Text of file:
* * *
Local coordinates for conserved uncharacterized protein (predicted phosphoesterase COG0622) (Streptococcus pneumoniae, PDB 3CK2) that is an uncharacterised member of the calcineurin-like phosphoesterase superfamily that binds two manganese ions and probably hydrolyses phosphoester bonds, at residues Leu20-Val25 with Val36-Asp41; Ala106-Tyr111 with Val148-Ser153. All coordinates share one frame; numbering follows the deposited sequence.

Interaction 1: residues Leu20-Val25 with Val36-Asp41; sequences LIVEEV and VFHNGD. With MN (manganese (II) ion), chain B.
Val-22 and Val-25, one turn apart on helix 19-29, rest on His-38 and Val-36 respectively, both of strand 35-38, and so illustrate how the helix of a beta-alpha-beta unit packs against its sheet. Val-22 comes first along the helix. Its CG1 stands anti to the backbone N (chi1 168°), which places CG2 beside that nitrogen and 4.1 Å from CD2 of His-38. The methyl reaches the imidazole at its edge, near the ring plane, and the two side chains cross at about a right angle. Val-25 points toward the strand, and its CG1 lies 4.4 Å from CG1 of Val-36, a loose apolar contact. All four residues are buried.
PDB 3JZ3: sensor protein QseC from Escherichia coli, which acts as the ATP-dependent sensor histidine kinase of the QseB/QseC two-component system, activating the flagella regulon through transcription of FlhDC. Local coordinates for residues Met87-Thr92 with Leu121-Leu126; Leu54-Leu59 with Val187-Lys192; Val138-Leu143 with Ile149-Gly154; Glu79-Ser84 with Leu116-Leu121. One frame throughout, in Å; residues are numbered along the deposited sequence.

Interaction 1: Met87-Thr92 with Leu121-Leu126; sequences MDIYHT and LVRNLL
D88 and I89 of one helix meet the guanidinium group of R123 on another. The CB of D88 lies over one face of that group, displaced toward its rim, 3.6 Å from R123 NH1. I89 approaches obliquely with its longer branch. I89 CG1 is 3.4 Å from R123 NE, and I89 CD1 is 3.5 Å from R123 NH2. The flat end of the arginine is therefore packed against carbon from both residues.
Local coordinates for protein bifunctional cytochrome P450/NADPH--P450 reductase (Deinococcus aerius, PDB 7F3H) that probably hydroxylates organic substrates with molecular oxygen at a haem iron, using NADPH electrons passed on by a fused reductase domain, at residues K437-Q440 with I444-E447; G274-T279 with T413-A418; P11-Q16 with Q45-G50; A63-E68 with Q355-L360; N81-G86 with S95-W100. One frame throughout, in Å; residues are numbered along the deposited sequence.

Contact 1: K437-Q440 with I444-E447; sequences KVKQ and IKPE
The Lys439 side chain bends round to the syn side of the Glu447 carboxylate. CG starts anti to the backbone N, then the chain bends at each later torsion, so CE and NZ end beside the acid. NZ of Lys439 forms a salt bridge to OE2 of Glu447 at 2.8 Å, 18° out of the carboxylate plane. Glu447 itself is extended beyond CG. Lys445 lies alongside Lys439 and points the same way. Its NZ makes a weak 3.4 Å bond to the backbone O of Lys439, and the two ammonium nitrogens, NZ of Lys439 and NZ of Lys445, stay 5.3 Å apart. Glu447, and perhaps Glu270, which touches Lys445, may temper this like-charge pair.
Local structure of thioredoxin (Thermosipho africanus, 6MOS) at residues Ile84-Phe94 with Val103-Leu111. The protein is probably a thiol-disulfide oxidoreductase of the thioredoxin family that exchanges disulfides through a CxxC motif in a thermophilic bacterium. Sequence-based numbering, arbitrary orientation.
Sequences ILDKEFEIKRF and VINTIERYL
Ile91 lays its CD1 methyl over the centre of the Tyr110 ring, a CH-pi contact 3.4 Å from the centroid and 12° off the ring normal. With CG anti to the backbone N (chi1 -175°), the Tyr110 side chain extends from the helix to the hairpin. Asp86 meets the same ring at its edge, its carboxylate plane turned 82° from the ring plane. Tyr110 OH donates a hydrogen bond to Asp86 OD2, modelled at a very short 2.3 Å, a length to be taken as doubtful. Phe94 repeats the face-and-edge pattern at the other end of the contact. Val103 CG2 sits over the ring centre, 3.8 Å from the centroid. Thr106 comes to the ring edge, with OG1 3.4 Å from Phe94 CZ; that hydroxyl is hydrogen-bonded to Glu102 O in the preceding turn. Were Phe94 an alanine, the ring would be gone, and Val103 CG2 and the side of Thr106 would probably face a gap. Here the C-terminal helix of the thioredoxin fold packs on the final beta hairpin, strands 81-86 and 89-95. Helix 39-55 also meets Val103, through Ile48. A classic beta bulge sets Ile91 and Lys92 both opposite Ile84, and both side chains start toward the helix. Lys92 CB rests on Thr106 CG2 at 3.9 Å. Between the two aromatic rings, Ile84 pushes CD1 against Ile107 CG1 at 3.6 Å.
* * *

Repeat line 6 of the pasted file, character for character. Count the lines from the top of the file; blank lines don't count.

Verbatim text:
D88 and I89 of one helix meet the guanidinium group of R123 on another. The CB of D88 lies over one face of that group, displaced toward its rim, 3.6 Å from R123 NH1. I89 approaches obliquely with its longer branch. I89 CG1 is 3.4 Å from R123 NE, and I89 CD1 is 3.5 Å from R123 NH2. The flat end of the arginine is therefore packed against carbon from both residues.